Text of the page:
In many Indigenous territories, continuing processes of primitive accumulation driven by governments' claims to resources and territory simultaneously deny Indigenous rights and insist on market forces as the foundation for economic and social futures in Indigenous domains. Drawing on research in North Australia, this paper identifies the erasure of Indigenous governance, the development of wickedly complex administrative systems, continuing structural and procedural racism and state hostility to Indigenous rights as constructing Indigenous vulnerability to poverty, addiction and underdevelopment.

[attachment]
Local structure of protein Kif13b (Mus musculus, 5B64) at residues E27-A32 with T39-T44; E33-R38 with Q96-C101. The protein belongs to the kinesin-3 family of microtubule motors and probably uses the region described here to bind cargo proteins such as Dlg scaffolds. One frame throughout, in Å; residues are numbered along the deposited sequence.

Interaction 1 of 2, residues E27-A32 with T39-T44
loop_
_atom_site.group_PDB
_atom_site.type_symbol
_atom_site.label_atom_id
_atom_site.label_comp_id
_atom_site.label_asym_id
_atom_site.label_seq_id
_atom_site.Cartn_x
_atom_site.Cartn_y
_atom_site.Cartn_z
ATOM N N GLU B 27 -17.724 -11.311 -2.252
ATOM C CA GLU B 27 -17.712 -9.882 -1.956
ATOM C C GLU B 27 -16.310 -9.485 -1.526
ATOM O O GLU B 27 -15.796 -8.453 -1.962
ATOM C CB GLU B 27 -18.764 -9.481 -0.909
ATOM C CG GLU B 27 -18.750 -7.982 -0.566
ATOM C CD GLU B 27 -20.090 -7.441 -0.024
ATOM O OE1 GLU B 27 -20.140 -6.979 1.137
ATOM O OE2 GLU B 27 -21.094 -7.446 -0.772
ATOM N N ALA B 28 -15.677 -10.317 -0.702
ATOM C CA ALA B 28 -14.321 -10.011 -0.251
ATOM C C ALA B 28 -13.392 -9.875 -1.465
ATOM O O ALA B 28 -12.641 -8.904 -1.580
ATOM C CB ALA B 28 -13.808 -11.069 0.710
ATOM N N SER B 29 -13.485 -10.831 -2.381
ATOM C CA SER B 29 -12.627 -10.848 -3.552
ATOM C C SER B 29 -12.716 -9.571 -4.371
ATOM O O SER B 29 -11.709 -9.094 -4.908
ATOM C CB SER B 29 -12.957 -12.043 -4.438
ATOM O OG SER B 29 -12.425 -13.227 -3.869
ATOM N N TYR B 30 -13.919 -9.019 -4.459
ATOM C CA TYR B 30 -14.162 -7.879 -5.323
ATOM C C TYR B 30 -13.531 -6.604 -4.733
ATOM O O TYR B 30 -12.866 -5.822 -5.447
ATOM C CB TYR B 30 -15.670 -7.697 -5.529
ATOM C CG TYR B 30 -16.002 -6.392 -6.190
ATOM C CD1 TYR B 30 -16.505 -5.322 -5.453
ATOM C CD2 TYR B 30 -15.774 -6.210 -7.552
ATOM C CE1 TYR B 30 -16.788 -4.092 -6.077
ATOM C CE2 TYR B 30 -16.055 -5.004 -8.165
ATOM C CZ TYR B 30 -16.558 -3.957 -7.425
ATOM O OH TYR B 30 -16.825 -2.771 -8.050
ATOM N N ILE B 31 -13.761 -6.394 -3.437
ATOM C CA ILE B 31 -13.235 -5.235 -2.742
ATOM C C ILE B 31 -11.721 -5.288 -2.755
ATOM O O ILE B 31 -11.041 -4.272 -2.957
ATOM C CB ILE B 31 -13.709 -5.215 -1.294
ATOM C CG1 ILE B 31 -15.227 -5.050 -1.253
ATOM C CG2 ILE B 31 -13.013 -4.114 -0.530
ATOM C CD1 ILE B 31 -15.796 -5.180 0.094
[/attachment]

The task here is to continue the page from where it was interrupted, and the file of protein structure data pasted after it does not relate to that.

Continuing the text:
Shaping sustainable Indigenous futures in remote areas that are characterised by long-term development failure requires rethinking of remote local and regional economic relationships. Recognising remote regional economies as hybrid economies that rely on environmental, social and cultural wealth is an important first step in reorienting policy settings. It is also crucial that we acknowledge sustainable Indigenous futures cannot arise from policy interventions that rely on creating wealth for state and corporate appropriation and assume enough of this wealth can be redistributed to local Indigenous communities to constitute 'development'. Politically constructed crisis interventions, such as Australia's recent actions in remote Northern Territory communities, represent a failure of state relationships rather than an appropriate and sustainable response to the challenge of Indigenous vulnerability. This paper argues that attention to Indigenous rights and development of good relationships and good processes of governance, autonomy and responsibility within communities as well as between them and governments is fundamental to sustainable Indigenous futures. Without this, neither government programs nor large-scale natural resource-based development projects can deliver sustainable futures for remote Indigenous groups.